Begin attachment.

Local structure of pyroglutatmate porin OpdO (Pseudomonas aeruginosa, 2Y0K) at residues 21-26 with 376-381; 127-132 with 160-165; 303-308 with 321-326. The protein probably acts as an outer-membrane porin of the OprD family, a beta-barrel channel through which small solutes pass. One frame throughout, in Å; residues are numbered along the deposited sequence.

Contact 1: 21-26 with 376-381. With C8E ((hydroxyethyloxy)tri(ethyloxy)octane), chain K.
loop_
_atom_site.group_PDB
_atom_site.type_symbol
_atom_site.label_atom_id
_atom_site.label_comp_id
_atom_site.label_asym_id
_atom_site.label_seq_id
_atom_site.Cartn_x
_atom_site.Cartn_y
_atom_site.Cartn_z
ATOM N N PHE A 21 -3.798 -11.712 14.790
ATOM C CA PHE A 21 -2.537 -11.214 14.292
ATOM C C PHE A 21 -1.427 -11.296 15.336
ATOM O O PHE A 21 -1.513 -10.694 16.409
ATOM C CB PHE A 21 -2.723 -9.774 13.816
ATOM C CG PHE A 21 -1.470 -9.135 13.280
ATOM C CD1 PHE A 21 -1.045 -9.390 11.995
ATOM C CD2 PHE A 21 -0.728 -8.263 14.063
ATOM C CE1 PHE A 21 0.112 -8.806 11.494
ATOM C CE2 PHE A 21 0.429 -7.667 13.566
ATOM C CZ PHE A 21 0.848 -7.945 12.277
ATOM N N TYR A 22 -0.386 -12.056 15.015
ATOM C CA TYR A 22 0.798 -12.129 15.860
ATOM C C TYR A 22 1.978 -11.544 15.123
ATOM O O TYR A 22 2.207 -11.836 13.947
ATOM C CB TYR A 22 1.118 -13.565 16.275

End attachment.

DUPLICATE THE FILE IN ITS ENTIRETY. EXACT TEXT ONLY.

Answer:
Local structure of pyroglutatmate porin OpdO (Pseudomonas aeruginosa, 2Y0K) at residues 21-26 with 376-381; 127-132 with 160-165; 303-308 with 321-326. The protein probably acts as an outer-membrane porin of the OprD family, a beta-barrel channel through which small solutes pass. One frame throughout, in Å; residues are numbered along the deposited sequence.

Contact 1: 21-26 with 376-381. With C8E ((hydroxyethyloxy)tri(ethyloxy)octane), chain K.
loop_
_atom_site.group_PDB
_atom_site.type_symbol
_atom_site.label_atom_id
_atom_site.label_comp_id
_atom_site.label_asym_id
_atom_site.label_seq_id
_atom_site.Cartn_x
_atom_site.Cartn_y
_atom_site.Cartn_z
ATOM N N PHE A 21 -3.798 -11.712 14.790
ATOM C CA PHE A 21 -2.537 -11.214 14.292
ATOM C C PHE A 21 -1.427 -11.296 15.336
ATOM O O PHE A 21 -1.513 -10.694 16.409
ATOM C CB PHE A 21 -2.723 -9.774 13.816
ATOM C CG PHE A 21 -1.470 -9.135 13.280
ATOM C CD1 PHE A 21 -1.045 -9.390 11.995
ATOM C CD2 PHE A 21 -0.728 -8.263 14.063
ATOM C CE1 PHE A 21 0.112 -8.806 11.494
ATOM C CE2 PHE A 21 0.429 -7.667 13.566
ATOM C CZ PHE A 21 0.848 -7.945 12.277
ATOM N N TYR A 22 -0.386 -12.056 15.015
ATOM C CA TYR A 22 0.798 -12.129 15.860
ATOM C C TYR A 22 1.978 -11.544 15.123
ATOM O O TYR A 22 2.207 -11.836 13.947
ATOM C CB TYR A 22 1.118 -13.565 16.275